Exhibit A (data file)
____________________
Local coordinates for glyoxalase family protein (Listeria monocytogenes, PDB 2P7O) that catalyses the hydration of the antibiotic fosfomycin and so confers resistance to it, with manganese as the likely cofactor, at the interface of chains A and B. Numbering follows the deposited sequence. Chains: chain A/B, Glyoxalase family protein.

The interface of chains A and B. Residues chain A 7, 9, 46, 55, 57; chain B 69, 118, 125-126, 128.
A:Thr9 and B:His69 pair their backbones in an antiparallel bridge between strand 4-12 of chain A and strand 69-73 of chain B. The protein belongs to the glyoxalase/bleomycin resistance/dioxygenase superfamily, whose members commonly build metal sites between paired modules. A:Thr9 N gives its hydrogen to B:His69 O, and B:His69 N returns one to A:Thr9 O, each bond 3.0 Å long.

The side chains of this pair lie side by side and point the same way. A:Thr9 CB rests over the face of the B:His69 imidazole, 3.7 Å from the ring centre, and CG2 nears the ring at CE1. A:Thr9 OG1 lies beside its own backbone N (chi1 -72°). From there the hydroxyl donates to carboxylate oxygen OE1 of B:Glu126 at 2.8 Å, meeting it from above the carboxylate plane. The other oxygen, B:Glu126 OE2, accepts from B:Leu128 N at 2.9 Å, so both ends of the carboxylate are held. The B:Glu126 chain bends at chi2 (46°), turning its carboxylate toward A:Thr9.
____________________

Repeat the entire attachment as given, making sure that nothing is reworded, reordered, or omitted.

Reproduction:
Local coordinates for glyoxalase family protein (Listeria monocytogenes, PDB 2P7O) that catalyses the hydration of the antibiotic fosfomycin and so confers resistance to it, with manganese as the likely cofactor, at the interface of chains A and B. Numbering follows the deposited sequence. Chains: chain A/B, Glyoxalase family protein.

The interface of chains A and B. Residues chain A 7, 9, 46, 55, 57; chain B 69, 118, 125-126, 128.
A:Thr9 and B:His69 pair their backbones in an antiparallel bridge between strand 4-12 of chain A and strand 69-73 of chain B. The protein belongs to the glyoxalase/bleomycin resistance/dioxygenase superfamily, whose members commonly build metal sites between paired modules. A:Thr9 N gives its hydrogen to B:His69 O, and B:His69 N returns one to A:Thr9 O, each bond 3.0 Å long.

The side chains of this pair lie side by side and point the same way. A:Thr9 CB rests over the face of the B:His69 imidazole, 3.7 Å from the ring centre, and CG2 nears the ring at CE1. A:Thr9 OG1 lies beside its own backbone N (chi1 -72°). From there the hydroxyl donates to carboxylate oxygen OE1 of B:Glu126 at 2.8 Å, meeting it from above the carboxylate plane. The other oxygen, B:Glu126 OE2, accepts from B:Leu128 N at 2.9 Å, so both ends of the carboxylate are held. The B:Glu126 chain bends at chi2 (46°), turning its carboxylate toward A:Thr9.